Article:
Humanities and Social Sciences

Studia Maritima

Content

Studia Maritima | 2014 | vol. XXVII/1 |

Abstract

Archaeological research on the Hanseatic towns established in the Middle Ages in the Baltic region has been conducted on a large scale since the 1980’s. Discoveries made since then allow to formulate a thesis about the cultural unity among the inhabitants of towns situated on the South Baltic coast between the 13th and 15th centuries. Based on selected instances of the urban culture, widely discussed in archaeological sources, the paper is an attempt to prove that a number of similarities can be revealed in various spheres of life led by the inhabitants of towns located in the Baltic region, often situated far away from one another. The analysis covered the following aspects: architecture – quoting the example of tenements with entrance halls which in the 14th century became a common element of the cultural landscape in towns located in the Baltic region; pottery – quoting the example of popular in this part of Europe stoneware and red glazed jugs; and, last but not least, devotional objects – quoting the example of pilgrim badges that revealed evident preferences demonstrated by the pilgrims as to their pilgrimage destinations, paying special attention to supra-regional sanctuaries located in German-speaking area, particularly on the Rhine and the Moza rivers.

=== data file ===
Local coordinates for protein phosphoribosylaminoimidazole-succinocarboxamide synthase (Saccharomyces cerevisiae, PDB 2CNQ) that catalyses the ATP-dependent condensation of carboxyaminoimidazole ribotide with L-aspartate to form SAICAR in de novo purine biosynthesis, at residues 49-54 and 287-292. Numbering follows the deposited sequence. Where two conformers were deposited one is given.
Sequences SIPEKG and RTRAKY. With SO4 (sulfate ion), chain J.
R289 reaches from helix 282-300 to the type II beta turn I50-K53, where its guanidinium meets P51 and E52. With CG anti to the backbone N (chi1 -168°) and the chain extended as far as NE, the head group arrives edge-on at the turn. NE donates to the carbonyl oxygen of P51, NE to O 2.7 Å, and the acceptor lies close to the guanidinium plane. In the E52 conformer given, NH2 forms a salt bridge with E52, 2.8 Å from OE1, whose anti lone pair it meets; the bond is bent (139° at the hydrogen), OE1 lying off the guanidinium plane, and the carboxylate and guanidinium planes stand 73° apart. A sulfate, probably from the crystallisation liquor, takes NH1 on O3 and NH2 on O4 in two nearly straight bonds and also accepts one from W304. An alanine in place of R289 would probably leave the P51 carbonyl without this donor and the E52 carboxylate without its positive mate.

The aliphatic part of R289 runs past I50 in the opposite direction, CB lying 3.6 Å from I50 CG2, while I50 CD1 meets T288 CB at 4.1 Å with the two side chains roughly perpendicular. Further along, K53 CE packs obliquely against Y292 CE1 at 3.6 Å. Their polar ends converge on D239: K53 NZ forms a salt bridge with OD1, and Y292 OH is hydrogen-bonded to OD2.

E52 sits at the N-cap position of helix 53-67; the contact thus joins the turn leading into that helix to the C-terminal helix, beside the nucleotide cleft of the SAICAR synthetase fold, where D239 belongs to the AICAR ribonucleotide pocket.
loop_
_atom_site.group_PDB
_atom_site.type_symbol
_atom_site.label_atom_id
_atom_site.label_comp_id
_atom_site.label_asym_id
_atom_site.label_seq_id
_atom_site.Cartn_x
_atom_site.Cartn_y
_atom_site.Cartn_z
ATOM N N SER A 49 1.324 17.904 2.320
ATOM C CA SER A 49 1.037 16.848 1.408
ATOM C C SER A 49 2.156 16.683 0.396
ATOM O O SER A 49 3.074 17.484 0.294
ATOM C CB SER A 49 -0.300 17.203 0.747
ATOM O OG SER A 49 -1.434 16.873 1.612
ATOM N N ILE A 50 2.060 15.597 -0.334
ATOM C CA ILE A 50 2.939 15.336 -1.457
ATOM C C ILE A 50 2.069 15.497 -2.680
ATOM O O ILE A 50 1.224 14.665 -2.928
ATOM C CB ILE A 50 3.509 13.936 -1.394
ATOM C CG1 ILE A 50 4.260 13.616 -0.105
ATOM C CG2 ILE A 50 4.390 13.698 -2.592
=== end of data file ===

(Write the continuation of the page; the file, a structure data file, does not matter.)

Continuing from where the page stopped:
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Abstract

Throughout the period between the 11th and 15th centuries, Christian and Arabic countries as well as territorial dominions, although faced with feudal political chaos, managed to take joint action against pirates. Piracy was unanimously treated as a major risk both to inshore safety and safety at sea, as well as to trade and economic growth. Attempts were made to establish institutional framework for prosecuting the pirates and setting terms under which respective counties would remain legally liable. International treaties had laid foundations for the aforementioned framework and imposed certain liabilities on the countries. A number of treaties concluded during the period under discussion and published by an archivist in the 19th century enables modern researchers to get to know the Law of Nations created somewhere in between the Islamic and European legal cultures.
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Abstract